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February 16, 2013

Drought numbers still higher than normal

GREENVILLE — Hunt County has seen some passing showers and a handful of thunderstorms this month, and there are a few stray puddles left on the ground from the recent rains.

But one measurement released this week reveals that Hunt County and much of Northeast Texas remains in the grip of significant drought conditions.

The water level on Lake Tawakoni remains down by more than four feet, as the region is still feeling the impact of one of the driest November-December periods in history.

The United States Drought Monitor, released Thursday, indicated Hunt County and the surrounding counties were listed under “severe” drought conditions. The drought monitor indicated the readings were taken Tuesday morning.

One year ago, the drought monitor revealed the county and the North Texas region had been elevated out of drought conditions for the first time in 20 months.

Majors Field, the City of Greenville Municipal Airport and the official monitoring site for Hunt County used by the National Weather Service, recorded almost four inches of rain during January and through Friday morning. The airport receives an average of six inches of rain during January and February time period.

The water level on Lake Tawakoni was reported at 433.08 feet Friday morning, compared to the pool elevation of 437.5 feet. Most area lakes are still recovering from a very dry fall 2012. Greenville received only 1.1 inches of precipitation during November and December, when it normally collected more than 7.5 inches of rain.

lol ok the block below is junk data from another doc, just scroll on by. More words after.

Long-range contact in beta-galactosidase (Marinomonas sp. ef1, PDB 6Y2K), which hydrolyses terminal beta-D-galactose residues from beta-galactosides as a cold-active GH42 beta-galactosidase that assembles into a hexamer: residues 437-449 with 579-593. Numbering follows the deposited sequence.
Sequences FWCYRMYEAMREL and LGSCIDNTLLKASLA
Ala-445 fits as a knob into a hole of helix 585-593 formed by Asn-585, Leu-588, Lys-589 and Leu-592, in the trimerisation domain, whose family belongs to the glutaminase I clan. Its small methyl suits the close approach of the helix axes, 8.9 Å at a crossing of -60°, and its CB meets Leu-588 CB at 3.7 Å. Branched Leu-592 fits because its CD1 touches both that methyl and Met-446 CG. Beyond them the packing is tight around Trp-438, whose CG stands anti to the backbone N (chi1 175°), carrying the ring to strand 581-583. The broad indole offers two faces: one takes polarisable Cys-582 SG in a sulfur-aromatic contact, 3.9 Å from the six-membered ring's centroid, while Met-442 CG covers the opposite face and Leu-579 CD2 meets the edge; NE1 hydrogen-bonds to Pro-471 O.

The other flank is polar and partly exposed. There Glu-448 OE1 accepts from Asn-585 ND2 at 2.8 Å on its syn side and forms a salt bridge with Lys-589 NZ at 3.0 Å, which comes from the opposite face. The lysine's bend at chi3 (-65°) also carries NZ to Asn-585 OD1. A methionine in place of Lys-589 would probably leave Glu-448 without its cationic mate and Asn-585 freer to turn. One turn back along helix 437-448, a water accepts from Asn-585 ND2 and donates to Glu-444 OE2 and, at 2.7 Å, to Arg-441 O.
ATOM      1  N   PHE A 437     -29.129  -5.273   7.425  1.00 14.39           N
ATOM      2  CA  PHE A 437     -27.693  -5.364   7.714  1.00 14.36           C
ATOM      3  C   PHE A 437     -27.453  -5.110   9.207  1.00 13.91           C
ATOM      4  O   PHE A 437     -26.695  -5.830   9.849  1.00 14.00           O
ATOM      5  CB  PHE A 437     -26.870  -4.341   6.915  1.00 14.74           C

The rains which have fallen have been enough to keep the soil fairly wet. The Keetch-Byram Drought Index measures soil moisture. A reading of 800 is the highest on the scale, meaning that it would take eight or more inches of rainfall to bring the soil to saturation.

As of Friday, the county’s readings under the index ranged from 9 to 364, with an average across the county of 229.

Hunt County is not currently under a burn ban, although there are still certain restrictions to outdoor burning. The burning of household trash is only permissible during daylight hours and the wind speed cannot be greater then 23 mph. Natural materials, such as brush and limbs can be burned, but not treated or painted lumber. No prohibited material — including but not limited to rubber, plastics, wire, insulation and furniture — can be burned, and a responsible person must be present during active burning.

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